Argentina soy crushing falls sharply as US-China trade war reroutes cargoes
Argentina’s soy bean crushing will drop as much as 15% this year due to the prolonged US-China trade war, the head of the local grains export chamber said, illustrating how the standoff has redrawn global trade routes.
Gustavo Idígoras, president of the CIARA chamber, said the conflict had hit the Argentina’s crushers as US exports of soybean oil and meal had surged due to a glut of unprocessed beans there that had previously gone to China.
“The low price of soybeans is generating a headache,” said Idígoras in an interview on the sidelines of an agricultural event in Buenos Aires. “Idle capacity is growing and milling may be reduced against a good year (of harvest) between 10% and 15%.”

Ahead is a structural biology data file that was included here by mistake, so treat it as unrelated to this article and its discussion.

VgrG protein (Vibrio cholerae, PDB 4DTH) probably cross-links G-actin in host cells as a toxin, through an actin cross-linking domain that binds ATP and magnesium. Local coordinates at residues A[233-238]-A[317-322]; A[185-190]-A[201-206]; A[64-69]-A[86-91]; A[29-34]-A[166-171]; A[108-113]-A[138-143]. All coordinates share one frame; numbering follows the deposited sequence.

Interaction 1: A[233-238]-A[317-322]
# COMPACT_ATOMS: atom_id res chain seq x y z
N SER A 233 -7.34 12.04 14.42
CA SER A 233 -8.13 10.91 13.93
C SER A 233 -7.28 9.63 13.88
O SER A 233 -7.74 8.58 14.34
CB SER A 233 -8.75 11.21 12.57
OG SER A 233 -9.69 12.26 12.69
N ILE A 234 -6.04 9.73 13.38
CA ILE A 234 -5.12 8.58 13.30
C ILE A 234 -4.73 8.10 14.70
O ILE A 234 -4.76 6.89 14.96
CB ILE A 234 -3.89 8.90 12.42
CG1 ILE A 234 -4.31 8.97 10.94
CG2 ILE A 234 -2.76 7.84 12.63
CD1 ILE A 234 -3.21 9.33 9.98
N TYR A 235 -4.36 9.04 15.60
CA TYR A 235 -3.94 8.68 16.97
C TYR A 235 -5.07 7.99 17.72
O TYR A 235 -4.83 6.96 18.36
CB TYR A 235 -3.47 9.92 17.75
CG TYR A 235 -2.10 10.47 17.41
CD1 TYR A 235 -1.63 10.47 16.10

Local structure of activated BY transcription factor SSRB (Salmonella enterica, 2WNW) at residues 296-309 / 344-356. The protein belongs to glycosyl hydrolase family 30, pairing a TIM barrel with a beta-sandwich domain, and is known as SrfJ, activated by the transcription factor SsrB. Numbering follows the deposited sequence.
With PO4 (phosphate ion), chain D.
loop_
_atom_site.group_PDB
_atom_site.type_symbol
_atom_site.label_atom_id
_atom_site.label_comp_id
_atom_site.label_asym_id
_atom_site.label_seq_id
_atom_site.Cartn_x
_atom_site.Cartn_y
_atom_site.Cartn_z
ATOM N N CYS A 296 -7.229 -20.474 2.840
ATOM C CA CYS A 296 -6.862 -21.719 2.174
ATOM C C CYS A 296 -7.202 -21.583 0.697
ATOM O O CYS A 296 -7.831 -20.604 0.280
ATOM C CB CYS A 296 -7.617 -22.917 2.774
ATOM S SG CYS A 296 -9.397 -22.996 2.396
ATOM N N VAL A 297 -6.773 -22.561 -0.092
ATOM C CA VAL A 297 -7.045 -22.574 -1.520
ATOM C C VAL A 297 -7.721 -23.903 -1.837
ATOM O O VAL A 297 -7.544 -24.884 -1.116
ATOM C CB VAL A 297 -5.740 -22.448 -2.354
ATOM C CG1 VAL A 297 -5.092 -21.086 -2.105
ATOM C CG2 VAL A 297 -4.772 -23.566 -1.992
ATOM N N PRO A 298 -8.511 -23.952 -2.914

He added that confirmed sales of soy derivatives were around 30% below historical volumes so far this year.
Reuters reported in March that Argentina’s massive crushing plants along the Parana river were being idled amid a major shift in global trading patterns that have resulted from Washington’s trade dispute with Beijing.
According to official data, last year – when a historical drought hit Argentina’s farm sector – the domestic crushing industry processed 36.7 million tons of grain, while in 2017 the sector milled 41.8 million tons of grain.
US shipments of soy derivatives have expanded this year, after pushing into parts of markets traditionally dominated by Argentina last year. In the past, much of Argentina’s soymeal has been exported to markets such as Vietnam and Indonesia.
“If you look at shipments over the next three months, the United States, in relation to Argentina, will have doubled its number of shipments to the Asian market.”